Smoke without fire
The troubles of our proud and angry dust
Are from eternity, and shall not fail.
Bear them we can, and if we can we must.
Shoulder the sky, my lad, and drink your ale.
"Interesting, dear. Your blood is interesting." He murmured as he shuffled the reports and made notations on his own prescription.
I bit back the first response, the first several responses that sprang to my mind, and counted up to ten. Then I counted my blessings, the first one being I was numerate enough to count up to ten. I'd already come to the conclusion that he addressed all his female patients as dear to avoid having to remember names.
As things stood, I'd been suffering for forty days and nights now. The pinched nerve was old news. Less than a week into wearing a cock-up splint and functioning one-handed, I'd developed painfully swollen joints all down my right side. As things stood, this was disaster on the scale of the Great Flood.
I went to my doctor when I found my knee and ankle swollen. He prescribed something, asked for tests. After five days the inflammation spread to wrist, elbow and fingers, too. My doctor suggested I see an orthopaedic specialist. So I went to B2. He declared war on any possible latent infection and started me on a mega-course of antibiotics; and he wanted more tests, too.
(In the last five weeks I went through so many blood tests that I have puncture marks like a junkie, and am in danger of developing anemia through blood loss.)
After ten days I still had the swollen joints and low-grade fever and constant pain that accompanied every movement. And more joints were joining the party. I began to feel that I was a living representation of Indian polity, I tell you. You can't get more morbid than that.
When you go to a doctor and display swollen joints he'll note that you have poly arthritis, prescribe anti-inflammatory painkillers and ask for blood tests to check for RA factor and uric acid. When the tests state that your blood is fine, but the swelling and pain persist, he'll ask you to consult a specialist. B2 suggested I see a rheumatologist.
So I saw one. He seemed a nice man. He apologised for being rude and asking a lady her age. He clucked over my swollen joints, and asked for more tests, a veritable alphabetical soup of tests. While we waited for the results he started me on a course of medicines. These involved an injection. He said that it could have three effects-- it would do nothing; act like a magic bullet— all pain and inflammation gone, never to return; or it could give short-term relief.
I winced as I heard the word intramuscular. You would too, if you had just completed a course of Neurobion administered intramuscularly. My bruises were still in the fading purple and sickly yellow stage. Nevertheless, I followed his prescription. The injection acted like a magic bullet, yes; for all of twenty-four hours.
For the last forty days I have been adrift on the Sea of Pain, with no land in sight. I wouldn't recommend it as a diet plan or wish it on anybody, but being unable to hold a fork or a spoon makes for a great way to lose some weight. Don't snigger and suggest I could have used my fingers. That was worse.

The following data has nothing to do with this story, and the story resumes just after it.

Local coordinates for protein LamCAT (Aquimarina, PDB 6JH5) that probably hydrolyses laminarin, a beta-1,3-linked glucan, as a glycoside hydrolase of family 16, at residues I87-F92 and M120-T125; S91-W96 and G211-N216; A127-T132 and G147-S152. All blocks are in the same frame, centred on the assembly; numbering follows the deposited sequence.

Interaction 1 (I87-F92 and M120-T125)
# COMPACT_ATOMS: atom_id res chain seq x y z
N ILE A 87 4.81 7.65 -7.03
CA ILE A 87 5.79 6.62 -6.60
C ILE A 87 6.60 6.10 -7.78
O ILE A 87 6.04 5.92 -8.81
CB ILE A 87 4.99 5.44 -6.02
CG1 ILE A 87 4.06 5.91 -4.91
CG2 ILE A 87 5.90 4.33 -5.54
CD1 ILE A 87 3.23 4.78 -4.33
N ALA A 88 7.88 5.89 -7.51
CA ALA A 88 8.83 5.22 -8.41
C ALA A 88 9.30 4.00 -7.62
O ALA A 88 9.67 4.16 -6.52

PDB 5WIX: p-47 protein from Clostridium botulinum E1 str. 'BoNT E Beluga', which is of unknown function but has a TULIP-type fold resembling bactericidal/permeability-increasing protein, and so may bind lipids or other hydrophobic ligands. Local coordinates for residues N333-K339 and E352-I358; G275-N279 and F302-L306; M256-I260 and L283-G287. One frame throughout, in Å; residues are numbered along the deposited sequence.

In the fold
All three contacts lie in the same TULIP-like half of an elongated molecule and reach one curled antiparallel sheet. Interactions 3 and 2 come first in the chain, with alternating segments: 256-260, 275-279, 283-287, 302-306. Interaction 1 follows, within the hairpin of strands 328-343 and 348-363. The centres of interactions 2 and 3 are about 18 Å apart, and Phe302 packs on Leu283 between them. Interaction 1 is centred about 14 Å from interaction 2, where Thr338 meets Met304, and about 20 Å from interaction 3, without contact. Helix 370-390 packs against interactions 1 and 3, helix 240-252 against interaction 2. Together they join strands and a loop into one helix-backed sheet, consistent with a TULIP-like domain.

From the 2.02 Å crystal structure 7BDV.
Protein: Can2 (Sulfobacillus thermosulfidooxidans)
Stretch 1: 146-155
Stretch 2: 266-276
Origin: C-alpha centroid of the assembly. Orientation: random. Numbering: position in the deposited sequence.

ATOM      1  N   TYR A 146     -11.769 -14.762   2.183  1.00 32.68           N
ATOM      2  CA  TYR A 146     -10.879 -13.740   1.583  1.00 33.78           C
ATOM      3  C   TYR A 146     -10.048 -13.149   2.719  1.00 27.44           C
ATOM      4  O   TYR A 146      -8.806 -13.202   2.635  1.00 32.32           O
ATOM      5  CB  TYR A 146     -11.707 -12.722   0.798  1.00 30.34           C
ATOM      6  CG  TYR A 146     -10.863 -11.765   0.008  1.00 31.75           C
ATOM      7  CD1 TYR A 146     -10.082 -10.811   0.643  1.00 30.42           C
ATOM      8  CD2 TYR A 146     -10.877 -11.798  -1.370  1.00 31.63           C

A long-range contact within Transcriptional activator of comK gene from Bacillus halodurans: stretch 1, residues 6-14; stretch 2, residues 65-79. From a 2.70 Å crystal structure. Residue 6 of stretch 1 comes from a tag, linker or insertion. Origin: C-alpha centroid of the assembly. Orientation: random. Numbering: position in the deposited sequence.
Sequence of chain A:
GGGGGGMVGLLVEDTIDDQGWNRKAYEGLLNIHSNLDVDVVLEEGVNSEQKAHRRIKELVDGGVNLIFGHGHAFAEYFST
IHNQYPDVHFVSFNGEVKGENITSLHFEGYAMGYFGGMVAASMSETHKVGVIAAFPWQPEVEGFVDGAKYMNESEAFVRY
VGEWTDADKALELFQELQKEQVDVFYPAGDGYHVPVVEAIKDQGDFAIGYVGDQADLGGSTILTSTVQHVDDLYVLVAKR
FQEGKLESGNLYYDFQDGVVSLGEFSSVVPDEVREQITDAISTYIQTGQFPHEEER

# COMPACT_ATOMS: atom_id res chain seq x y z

But even as I suffered, life had to go on and it did. Pain or no pain, I had to run a house, I did. We are wired to forget pain as soon as it ceases. So as and when the painkillers kicked in, I tried to get on with life. There was a silver lining and that was my friends. Whether commiserating or cheering me up, calling for updates or listening to me moan, they were there and they kept me sane.
Chenthil wrote me a get well soon poem. He drew my attention to things and kept me diverted from constant pain. Prabhu kept me entertained with He / She previews. Neha sympathised and sent hugs. Being practical, Anantha gave me lessons and introduced me to links and persons. Megha came through magnificently with songs I was searching for, enabling me to write what I thought about them and take my mind off my misery.
Juggling assignments and exams as she was, Rimi found time to listen to me whine and kept my spirits up. Darling by name and nature, Priya came to my rescue in several ways, and made me feel cherished each time she scolded me for overdoing things.
Nilu advanced the theory that chocolate is panacea, and offered to come and administer therapy while we worked out details of our elopement. He wants me to clean out my husband's bank balance before we elope. Now if this sounds mercenary it is because you are petty-minded; I am sure he has a noble reason for that.
Readers and friends who prefer to remain anonymous kept in touch and made me feel special. Thank you, Dipali. It's a pleasure to talk to you, Man With No Name, have I told you lately?
So, there's always a silver lining, you just have to look for it. There are always blessings, if you count them.
So, I bit back the first response. The results of the alphabetical soup of tests were there in their cryptic glory and all the man had to say was they were interesting.
But this was the man who brought, like the dove did to Noah, the first whiff of landfall or deliverance from pain. I didn't want to antagonise him with irony or one-liners. So I said, as mildly as I could manage, "How so?"
All my tests were negative for RA factor but I had all the symptoms, he said. He was treating me for a disease my blood tests said I did not have. It was passing strange, he said. Do I have rheumatoid arthritis or not, I asked straight out. The tests say not, dear, he said. It was clear he thought so, though.
There is no fire, but plenty of smoke, indeed. But Ararat, ahoy!